A.M. from the 805 writes me that he has a vitrine that at first glance looks to come from the court of Louis XV. A closer look reveals the metal stripping which has been gold-plated is not the quality we'd expect from the 18th century. What is this thing? It is a thing to hold things.
I have a theory that people who are “stuff” people differ from “non-stuff” people. “Stuff people” invariably end up living with “non-stuff” people. You are on your way to marry a “non-stuff” person; when dating, visiting your little stuffed apartment, the experience is, for him, delightful, a peek into another world. He marvels what you can cram into such a small space, yet keep it all bright. He’s charmed that you know where everything is (my partner, one day, in my overflowing kitchen, asked me for a tiny eyeglass screwdriver, and I could find it immediately). He is thrilled that you have every book you ever read, filled with yellow Post-It notes, testaments to your intelligence and delightfully busy mind. Then you marry him and all of a sudden one weekend day he announces that he hates it all.
A.M.’s cabinet is made for a “stuff person” in the first quarter of the 20th century ladies liked to fill these displays, called vitrines, with little bits of “truc” (French for stuff) such as porcelain boxes, figures of glass birds, small powder vases, little souvenirs and bits of clay made by “early potter” kids. “Non-stuff” people have no idea why any of this exists, let alone achieving pride of place behind ceremonially locked glass doors. “Every object tells a story,” the “stuff person” will say. “Every object must have another home,” the partner pouts.
These vitrines were very popular during the first quarter of the 20th century when the interior decorating style was French. We inherited that taste from the Vanderbilts of Newport, RI. That was the style of the early 20th century upper class, and mediocre copies of furniture of that style trickled down the income ranks during a 20-year period.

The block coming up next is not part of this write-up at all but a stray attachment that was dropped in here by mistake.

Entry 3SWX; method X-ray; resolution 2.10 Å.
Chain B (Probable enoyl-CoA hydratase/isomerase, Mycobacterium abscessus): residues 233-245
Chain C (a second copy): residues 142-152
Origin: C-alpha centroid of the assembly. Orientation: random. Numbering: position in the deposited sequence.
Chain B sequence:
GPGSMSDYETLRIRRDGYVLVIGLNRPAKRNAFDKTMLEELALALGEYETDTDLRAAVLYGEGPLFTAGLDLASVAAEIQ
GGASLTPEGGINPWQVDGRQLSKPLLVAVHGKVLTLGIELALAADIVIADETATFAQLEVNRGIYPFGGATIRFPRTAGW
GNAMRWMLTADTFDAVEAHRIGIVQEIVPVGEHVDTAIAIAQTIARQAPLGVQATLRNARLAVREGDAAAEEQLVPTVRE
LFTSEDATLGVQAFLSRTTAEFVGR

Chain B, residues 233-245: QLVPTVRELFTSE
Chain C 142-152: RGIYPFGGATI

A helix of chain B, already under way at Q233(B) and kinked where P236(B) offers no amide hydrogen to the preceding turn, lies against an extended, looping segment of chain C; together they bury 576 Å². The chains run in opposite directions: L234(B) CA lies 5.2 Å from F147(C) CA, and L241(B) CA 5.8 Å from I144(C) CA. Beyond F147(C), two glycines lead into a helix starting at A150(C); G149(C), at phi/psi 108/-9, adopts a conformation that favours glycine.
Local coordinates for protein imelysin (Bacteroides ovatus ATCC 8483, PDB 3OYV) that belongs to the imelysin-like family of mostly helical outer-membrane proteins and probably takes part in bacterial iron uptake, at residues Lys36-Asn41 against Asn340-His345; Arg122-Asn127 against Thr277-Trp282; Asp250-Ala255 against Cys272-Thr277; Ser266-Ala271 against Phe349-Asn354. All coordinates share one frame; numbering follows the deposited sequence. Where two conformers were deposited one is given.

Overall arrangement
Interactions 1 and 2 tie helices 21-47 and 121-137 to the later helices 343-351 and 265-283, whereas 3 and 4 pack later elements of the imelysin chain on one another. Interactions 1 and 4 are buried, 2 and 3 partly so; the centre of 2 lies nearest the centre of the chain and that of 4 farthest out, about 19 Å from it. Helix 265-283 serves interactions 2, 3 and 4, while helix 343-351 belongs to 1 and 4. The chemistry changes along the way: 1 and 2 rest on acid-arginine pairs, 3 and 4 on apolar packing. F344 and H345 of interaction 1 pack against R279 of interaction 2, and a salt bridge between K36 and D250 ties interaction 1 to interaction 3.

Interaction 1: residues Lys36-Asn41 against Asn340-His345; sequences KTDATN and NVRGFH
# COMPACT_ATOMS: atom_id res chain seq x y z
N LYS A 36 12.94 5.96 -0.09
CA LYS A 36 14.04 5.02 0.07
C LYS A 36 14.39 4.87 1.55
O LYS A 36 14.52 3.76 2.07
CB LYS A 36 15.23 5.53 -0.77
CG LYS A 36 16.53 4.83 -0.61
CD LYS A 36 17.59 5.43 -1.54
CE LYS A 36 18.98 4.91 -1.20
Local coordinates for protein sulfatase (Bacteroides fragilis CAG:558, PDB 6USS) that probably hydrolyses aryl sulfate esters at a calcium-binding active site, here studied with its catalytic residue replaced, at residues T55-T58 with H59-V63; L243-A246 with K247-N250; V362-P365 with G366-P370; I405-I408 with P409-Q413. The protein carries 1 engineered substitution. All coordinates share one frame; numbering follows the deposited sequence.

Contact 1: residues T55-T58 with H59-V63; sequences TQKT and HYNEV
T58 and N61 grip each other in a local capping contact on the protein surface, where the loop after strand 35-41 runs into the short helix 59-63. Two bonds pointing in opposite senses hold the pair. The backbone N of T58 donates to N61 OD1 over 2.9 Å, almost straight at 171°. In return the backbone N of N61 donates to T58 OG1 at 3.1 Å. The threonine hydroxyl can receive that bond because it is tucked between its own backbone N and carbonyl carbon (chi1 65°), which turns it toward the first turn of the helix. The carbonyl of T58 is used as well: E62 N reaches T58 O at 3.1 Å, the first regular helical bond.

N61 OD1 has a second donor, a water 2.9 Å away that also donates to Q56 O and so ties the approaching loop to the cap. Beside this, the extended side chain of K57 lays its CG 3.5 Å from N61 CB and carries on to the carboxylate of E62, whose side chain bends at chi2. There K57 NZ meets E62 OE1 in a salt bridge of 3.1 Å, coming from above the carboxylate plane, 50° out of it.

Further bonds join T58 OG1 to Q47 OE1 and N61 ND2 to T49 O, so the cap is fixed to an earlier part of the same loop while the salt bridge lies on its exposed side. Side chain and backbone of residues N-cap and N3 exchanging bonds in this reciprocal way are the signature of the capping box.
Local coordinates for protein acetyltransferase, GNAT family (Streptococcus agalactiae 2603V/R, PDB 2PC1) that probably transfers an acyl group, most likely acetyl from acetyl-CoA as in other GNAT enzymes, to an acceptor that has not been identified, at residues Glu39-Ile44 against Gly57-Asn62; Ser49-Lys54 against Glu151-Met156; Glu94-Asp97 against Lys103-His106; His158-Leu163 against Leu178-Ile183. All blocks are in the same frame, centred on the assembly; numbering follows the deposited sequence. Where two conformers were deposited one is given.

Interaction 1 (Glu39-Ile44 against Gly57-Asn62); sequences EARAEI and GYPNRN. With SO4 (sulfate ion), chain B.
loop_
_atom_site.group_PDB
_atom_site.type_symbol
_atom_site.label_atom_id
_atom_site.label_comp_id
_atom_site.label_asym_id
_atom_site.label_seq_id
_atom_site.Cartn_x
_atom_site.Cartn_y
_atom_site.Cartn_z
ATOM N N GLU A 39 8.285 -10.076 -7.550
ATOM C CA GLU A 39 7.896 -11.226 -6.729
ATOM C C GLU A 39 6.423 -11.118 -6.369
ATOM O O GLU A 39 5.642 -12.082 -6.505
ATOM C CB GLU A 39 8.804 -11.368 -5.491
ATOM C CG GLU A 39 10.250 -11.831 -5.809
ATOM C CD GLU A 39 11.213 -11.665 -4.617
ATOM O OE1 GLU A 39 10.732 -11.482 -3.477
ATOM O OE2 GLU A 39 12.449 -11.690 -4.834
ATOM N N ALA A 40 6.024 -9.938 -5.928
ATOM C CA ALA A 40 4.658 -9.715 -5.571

This style called vitrine originated in the 18th century with the transformation of the Venetian standing sedan chair, a little elevator-sized vernis-martin (a technique of French lacquer finishing) and bronze mounted case in which the wealthy were carried through the muddy Venetian streets. Of course, so that rich attire could be seen, the conveyance was amply glazed with windows. When these were retired, the shape was discovered to be perfect for shelving and for display of stuff. The effect was Rococo and delicate and ornate. The bottom panels were painted with scenes of well-gowned coiffed ladies and foppish gentlemen. The original sedan chairs are worth quite a bit if they have their original little seats made for just one rear-end per trip, going at auction for $7,000. But once the style was converted to a tall display case, shelved, and reproduced in the late 19th to early 20th century, the style became hackneyed, to explain this transition as a fitting pun.
Today at auction, these French style late 19th early 20th century vitrines are worth only $300-400, if you can find a buyer. Few collect small billebots for display, or if they have, their partners complain so much about the clutter that they end up where my little billebots ended up – at Goodwill. Why is it that people, especially male people, claim they cannot think clearly in the presence of ubiquitous “stuff?” This speaks to me of the inadequacy of the male brain, dare I say. Such a flimsy instrument, that brain, to be thus confused by exterior “matter.”
But the male brain is not the only protestor. We have a new calling, the professional clutter therapist. Books such as Marie Kono’s The Life- Changing Magic of Tidying bestselling pride of space-taking at Chaucer’s checkout counter, enters the moneymaking self-help department. Trend forecaster James Wallman says the problem is Stuffocation, springing from the current obesity epidemic. Yet when I find myself moving into a new space, like the tide, the walls fill, the cupboards cram, the bookshelves impregnate. When my minimalist partner can’t take it anymore, attempts to give treasures to my late 20’s son meet with his screwed up “FaceTime” face and the new young negative: “Meh."
Certified appraiser for estates, inheritances and trusts.
Dr. Elizabeth Stewart's column appears every week in the Salon & Style section of the Santa Barbara News Press. Email her your questions and high-resolution photos at ElizabethAppraisals @ gmail.com
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